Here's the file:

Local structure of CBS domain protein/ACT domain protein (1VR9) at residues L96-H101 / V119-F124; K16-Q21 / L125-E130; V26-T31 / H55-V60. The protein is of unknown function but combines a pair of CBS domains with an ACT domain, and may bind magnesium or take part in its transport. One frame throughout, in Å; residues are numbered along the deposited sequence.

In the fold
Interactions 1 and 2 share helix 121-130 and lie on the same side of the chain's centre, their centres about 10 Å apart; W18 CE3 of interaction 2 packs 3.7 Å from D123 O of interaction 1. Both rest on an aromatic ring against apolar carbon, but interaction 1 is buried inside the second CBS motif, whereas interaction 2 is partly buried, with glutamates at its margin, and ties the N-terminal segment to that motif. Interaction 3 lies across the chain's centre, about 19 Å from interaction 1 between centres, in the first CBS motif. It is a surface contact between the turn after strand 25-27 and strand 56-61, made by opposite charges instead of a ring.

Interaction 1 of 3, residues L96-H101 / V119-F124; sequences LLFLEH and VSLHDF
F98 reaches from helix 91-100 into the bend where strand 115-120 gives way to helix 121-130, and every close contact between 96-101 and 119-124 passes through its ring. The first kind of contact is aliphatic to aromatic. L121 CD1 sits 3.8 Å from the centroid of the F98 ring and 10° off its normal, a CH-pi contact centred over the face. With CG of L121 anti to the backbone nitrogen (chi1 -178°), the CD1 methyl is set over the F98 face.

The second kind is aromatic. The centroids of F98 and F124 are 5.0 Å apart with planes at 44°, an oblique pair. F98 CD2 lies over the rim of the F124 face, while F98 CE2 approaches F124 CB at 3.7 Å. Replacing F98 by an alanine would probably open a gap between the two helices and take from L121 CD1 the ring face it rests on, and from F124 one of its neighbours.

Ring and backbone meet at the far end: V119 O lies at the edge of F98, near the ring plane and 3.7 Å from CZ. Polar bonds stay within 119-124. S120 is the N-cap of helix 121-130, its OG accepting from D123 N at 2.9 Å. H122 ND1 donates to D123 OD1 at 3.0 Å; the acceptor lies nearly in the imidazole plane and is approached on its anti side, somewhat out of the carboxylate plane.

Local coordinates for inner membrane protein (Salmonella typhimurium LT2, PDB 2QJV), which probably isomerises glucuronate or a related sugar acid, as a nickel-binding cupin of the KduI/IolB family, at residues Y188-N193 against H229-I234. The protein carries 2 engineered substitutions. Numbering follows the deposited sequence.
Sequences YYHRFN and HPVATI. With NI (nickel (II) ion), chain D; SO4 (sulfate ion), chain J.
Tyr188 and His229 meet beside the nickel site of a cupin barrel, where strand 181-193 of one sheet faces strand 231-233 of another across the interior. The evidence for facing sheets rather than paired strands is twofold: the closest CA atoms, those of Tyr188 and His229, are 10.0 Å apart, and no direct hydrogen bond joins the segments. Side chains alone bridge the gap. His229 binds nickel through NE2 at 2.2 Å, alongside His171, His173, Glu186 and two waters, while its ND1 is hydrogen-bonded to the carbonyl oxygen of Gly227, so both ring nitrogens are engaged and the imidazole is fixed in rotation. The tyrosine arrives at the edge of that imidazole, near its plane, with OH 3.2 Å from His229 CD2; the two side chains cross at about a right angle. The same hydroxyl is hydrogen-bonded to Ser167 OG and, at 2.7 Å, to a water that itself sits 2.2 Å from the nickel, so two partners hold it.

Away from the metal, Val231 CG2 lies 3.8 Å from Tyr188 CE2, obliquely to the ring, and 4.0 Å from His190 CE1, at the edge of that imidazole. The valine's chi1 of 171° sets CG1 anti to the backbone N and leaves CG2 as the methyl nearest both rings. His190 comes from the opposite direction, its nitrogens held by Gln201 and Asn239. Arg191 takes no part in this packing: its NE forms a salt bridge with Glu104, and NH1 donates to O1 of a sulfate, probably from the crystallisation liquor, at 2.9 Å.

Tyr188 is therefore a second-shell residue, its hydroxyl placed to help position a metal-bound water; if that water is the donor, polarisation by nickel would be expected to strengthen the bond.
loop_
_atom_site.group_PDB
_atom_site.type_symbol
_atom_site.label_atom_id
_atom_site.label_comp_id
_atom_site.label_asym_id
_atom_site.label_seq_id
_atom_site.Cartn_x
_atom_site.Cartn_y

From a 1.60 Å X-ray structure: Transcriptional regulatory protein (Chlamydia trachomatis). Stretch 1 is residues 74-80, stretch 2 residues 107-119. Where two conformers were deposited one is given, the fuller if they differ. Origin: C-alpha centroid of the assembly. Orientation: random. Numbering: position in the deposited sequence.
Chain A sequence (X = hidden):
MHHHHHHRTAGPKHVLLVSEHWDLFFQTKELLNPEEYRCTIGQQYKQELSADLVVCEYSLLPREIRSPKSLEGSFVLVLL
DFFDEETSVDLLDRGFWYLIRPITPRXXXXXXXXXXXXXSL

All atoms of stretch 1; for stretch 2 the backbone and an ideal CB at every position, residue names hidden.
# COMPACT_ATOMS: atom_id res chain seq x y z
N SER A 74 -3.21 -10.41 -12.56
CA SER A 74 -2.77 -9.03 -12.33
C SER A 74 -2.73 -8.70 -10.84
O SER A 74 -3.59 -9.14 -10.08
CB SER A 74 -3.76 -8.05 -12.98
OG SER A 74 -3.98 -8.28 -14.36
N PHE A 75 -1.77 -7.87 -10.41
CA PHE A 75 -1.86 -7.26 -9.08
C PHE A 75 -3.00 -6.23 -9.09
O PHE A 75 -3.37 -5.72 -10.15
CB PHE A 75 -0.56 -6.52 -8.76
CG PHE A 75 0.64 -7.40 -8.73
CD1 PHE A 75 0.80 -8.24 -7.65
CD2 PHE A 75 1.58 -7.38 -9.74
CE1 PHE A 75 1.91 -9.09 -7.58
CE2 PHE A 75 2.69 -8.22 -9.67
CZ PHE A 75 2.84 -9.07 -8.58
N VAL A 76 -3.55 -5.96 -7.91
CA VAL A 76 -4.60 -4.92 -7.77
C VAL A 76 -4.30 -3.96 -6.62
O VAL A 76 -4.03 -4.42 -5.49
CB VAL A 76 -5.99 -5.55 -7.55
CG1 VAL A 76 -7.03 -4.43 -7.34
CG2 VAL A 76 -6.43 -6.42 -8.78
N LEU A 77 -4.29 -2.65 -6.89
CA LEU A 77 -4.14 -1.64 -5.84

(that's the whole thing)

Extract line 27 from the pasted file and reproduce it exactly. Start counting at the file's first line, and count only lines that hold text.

# COMPACT_ATOMS: atom_id res chain seq x y z